Hydroponics Fodder Production a glimmer of hope for farming

30 Aug 2019

The drought prevailing in Namibia is so severe that President Hage Geingob declared a state of emergency, with government allocating millions of dollars towards alleviation efforts and programmes.

Minister of Finance, Calle Schlettwein, also exempted tax on the importation of most fodder products to afford producers the opportunity to import the bulk of the approved products in these challenging times.

The cost of supplementary feed can be exorbitant and strenuous on a farmer’s pocket, however, Agritech Namibia believes hydroponics fodder is the answer farmers have been looking for to get affordable and sustainable fodder for their animals.

Through hydroponics, one can grow fodder from barely, or maize and harvest in eight days. Worldwide, hydroponic production of crops such as lettuce is becoming increasingly popular and it is already commonplace in Scandinavia, the Benelux region, Southeast Asia, Russia, Brazil, Japan and Australia. In the case of hydroponics, the plants grow on a substrate rather than in the soil and are fed by water that is enriched with nutrients.

Meatco had a walk through the project model in Windhoek, where Lawson Manyika, from Agritech Namibia, explained hydroponic fodder production involving supplying cereal grain with necessary moisture and nutrients to promote germination and plant growth in the absence of a solid growing medium such as soil. The resulting green shoots and root mat are harvested and can be mixed with other feeds to come up with nutritional fodder for livestock. The grain responds to the supply of moisture and nutrients by germinating, sprouting and then producing a 200-250mm long vegetative green shoot with interwoven roots within 5 to 8 days.

Agritech Namibia and the Namibia National Farmers union (NNFU), who have partnered to intensify lobbying for the project, believe that the innovation by Agritech has potential to succeed in the Namibian climate.  

According to NNFU executive director, Mushobanji Mwilima, in the midst of the drought that Namibia is faced with, hydroponics fodder farmers are able to produce livestock feed for themselves sustainably and cheaply.

Explaining the process, Manyika said seed is soaked in water for four hours to absorb enough moisture for germination. It is then put in a germination chamber for 24 hours until sprouts appear, then it is moved to growing trays.

The seed, according to Manyika, has enough nutrients and energy for germination and when shoots appear it is able to survive to a certain stage.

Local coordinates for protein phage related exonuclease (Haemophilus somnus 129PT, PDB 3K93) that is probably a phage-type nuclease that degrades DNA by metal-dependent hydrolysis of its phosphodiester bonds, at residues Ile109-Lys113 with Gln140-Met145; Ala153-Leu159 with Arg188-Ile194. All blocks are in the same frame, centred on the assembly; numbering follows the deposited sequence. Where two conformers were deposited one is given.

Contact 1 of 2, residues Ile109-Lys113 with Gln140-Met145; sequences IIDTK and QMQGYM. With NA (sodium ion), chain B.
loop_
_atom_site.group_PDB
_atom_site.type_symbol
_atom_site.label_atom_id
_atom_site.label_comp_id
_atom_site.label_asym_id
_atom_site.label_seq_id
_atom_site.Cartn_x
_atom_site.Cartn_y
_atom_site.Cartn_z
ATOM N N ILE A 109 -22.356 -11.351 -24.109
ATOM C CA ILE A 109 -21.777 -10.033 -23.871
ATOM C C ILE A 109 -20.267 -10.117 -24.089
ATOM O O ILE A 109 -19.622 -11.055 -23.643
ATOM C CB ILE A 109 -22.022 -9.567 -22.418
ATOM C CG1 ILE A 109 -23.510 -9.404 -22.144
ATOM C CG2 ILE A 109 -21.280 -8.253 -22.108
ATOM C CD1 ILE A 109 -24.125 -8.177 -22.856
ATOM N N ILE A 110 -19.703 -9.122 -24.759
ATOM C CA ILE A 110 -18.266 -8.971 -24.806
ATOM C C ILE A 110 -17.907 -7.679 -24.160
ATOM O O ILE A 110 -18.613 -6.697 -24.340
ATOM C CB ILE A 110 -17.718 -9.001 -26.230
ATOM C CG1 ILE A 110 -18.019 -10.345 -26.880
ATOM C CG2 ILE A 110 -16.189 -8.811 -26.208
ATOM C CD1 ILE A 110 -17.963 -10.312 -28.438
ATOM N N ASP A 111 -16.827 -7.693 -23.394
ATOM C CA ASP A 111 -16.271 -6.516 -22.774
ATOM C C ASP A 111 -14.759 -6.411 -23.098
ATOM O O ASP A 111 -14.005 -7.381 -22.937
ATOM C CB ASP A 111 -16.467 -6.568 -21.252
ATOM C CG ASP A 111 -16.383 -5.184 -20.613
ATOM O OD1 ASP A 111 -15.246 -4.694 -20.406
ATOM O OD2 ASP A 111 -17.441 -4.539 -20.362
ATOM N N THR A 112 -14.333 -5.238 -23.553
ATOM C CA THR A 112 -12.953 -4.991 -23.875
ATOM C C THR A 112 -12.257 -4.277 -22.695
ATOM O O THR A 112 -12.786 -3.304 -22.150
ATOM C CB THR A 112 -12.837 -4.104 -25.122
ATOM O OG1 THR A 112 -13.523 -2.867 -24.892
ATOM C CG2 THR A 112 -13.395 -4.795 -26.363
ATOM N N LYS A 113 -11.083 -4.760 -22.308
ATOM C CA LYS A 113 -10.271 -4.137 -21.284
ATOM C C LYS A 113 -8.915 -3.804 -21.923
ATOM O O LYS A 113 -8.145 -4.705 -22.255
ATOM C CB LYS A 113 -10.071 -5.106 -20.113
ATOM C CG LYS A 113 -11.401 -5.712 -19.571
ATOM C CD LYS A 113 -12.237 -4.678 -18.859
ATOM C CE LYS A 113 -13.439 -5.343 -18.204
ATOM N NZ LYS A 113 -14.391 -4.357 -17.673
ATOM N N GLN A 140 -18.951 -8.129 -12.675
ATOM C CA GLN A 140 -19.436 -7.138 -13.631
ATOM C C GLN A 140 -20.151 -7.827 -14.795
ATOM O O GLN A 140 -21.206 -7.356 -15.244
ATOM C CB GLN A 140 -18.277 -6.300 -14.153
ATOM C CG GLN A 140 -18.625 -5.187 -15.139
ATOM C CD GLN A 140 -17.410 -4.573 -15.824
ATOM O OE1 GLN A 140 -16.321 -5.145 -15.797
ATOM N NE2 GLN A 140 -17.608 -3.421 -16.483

“By the third day, the plants will be 5 to 10 centimetres and from day 4 to 6 they will reach 20-25 cm. By day 7 and 8 the plants will be 25 to 30 cm and the seed will be depleted of nutrients. Thus day 7 and 8 would be the perfect time for farmers to harvest without additional costs,” Manyika said.

Besides its success in Europe, other countries on the continent like Ethiopia, Kenya and South Africa have already been practising this type of fodder production for a number of years with great success. Namibian farmers have now been made aware of this technology for them to get to grips with climate change, which causes prolonged droughts.

How affordable is it?

Currently, a 50 kg bag of barley costs around N$300N$350. However, with hydroponics a farmer can produce 10-fold the input, meaning, if done correctly and under the right conditions, a 50kg bag of barley can produce close to half –a-tonne of fodder.

Environmental benefits

  • No fertilisers, pesticides or herbicides
  • Lower water consumption
  • Reduced impact of transporting feed
  • Greater self-sustainability

Farmer benefits

  • Minimal labour
  • High yield in a small area
  • Control over feed quality

Overall, adding fodder to the feed regimen of your livestock will result in direct benefits to your farm. Growing fodder hydroponically is more efficient than any other means of producing feed for livestock. By feeding fodder, you will greatly reduce the amount of resources needed to maintain your animals and your farm. Fodder is a more natural feed and is comparable to the forages the digestive systems of livestock and horses were designed to process. Due to its increased digestibility and the availability of nutrients, there is a wide range of benefits to feeding fodder over grains and concentrates. Not only will your animals be healthier and have a better quality of life, they will also be more productive and profitable.